Hans Zimmer Quotes
Quotes by and about Hans Zimmer
(Continued from his main entry on the site.)
Zimmer: "[I] always try to challenge [my] process, because that's fun. You always want to try to invent a slightly new way of sneaking up on the beast - because it is a beast; it is a huge, big thing."
Zimmer: "I am a rock 'n' roller, and I'll always be a rock 'n' roller. That's where I come from. It's the sound of anarchy that I love."
Zimmer: "Ideas are fragile when you first come up with them. It's so easy for people to put you off your track."
Zimmer: "[I am] trying to do something extraordinary - trying to tell a story in an extraordinary way."
Zimmer: "[I want musicians] to show [me] the possibilities that [I] haven't thought of before. ... And the orchestra as well. ... [I will] have a bit of a chat with the bassoonist and go, 'I know there's a sound your instrument makes that probably nobody has ever heard before because nobody wants you to make that. Let's hear it!'"
[On why he is a film composer:]
Zimmer: "No one has told me to stop being experimental, and the laboratory doors are wide open. ... [My scores] couldn't be more different in style. That's why I got into film music. ... If you were in a band, you have a sound and everybody expects you to have that down for the rest of your life. I couldn't do that. What if I wanted to do psychedelic, country and western, heavy metal? Nobody would let me. Film lets you tell a story."
Zimmer: "The whole process of working with a director, talking about story, all these half-finished things which inspire a different direction - I mean, Interstellar is a good example in that none of the pieces in Interstellar actually have a last chord, because there was always - they'd get to a certain stage of ideas and execution, and Chris [Nolan] and I would be talking, and we'd get another idea - 'Oh, let's try this, let's go over here' - so it's that - it's process. Process is the greatest thing!"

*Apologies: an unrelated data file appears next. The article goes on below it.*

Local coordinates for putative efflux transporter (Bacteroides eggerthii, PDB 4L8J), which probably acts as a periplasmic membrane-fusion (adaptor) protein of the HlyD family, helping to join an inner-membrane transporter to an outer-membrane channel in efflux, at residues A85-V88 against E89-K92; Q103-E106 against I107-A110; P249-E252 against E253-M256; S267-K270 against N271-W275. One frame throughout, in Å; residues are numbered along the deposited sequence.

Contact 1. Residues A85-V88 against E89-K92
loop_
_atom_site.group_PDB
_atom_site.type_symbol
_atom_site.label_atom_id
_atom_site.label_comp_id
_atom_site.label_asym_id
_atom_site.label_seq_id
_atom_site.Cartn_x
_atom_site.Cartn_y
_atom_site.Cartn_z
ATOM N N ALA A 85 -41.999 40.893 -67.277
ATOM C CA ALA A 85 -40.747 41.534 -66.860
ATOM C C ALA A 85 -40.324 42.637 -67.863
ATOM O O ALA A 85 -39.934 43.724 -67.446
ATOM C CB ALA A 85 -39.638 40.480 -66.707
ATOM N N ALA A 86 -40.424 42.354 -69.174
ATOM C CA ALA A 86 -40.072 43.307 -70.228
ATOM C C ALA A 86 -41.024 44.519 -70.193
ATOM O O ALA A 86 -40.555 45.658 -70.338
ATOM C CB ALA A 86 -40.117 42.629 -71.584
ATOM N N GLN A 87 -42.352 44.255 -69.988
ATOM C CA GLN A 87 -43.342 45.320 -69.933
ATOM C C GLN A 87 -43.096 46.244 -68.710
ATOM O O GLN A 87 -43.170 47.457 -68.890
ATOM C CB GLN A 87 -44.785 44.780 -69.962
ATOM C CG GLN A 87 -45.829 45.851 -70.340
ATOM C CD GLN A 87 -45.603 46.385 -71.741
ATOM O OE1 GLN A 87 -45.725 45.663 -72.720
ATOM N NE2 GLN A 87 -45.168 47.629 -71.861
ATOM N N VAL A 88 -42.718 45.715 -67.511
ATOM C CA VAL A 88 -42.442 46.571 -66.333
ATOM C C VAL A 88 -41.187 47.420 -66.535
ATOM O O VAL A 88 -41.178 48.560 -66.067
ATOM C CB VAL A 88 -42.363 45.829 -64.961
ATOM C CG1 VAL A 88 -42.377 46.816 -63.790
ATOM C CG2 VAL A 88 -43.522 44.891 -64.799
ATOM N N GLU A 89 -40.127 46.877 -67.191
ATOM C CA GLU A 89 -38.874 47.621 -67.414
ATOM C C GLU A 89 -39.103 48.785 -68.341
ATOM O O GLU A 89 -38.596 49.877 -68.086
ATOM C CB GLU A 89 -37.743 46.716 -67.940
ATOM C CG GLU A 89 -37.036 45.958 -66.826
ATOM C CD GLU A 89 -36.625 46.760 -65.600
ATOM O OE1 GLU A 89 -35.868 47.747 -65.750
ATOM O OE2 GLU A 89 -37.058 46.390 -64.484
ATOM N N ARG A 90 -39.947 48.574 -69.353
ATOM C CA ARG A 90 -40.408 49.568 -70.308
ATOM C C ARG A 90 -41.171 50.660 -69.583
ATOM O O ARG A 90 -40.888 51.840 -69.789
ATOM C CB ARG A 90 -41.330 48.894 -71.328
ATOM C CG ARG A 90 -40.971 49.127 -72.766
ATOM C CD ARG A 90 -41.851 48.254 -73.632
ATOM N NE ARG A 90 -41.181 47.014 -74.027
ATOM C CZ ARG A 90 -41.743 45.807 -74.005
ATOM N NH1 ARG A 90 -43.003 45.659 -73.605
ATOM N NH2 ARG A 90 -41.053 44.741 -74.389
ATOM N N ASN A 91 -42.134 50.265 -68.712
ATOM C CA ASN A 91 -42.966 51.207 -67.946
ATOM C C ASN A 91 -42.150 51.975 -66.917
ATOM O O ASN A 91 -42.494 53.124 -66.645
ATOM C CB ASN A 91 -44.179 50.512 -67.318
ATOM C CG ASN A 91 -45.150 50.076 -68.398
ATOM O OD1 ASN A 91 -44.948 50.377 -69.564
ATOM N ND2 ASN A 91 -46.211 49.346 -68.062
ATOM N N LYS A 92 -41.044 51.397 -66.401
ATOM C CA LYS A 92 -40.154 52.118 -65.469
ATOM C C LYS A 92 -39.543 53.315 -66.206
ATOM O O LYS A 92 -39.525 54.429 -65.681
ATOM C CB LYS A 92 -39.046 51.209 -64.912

Zimmer: "There's the old joke: 'Mummy, mummy, when I grow up, I want to become a musician,' and Mother goes, 'Oh, sweetheart, you can't do both!' I think I've very much lived that. I don't see [what I do] as work."
Zimmer: "It's such a strange life being a film composer because you are not living in reality at all. You are forever in that dream world that a movie is. My grasp of everyday reality is actually very bad."
Zimmer: "One of the reasons I needed to leave [my old] band and get into film was because if you're in a band, the best conversation you're ever going to have is probably about what new guitar the guitarist is going to buy or whatever. When you're working with filmmakers ... you are suddenly being introduced to paintings. You are suddenly being introduced to literature that you hadn't read."
[On his preferred process in working with directors:]
Zimmer: "I like it being collaborative. It goes the other way around as well. There comes a certain point in every single movie that Chris [Nolan] and I have done together where we somehow reverse the conversation, where he's talking more about the music and I'm talking more about the story. We've taken on each other's roles in a funny way. We're questioning each other constantly. Sometimes [directors] get out of the way and I like that less."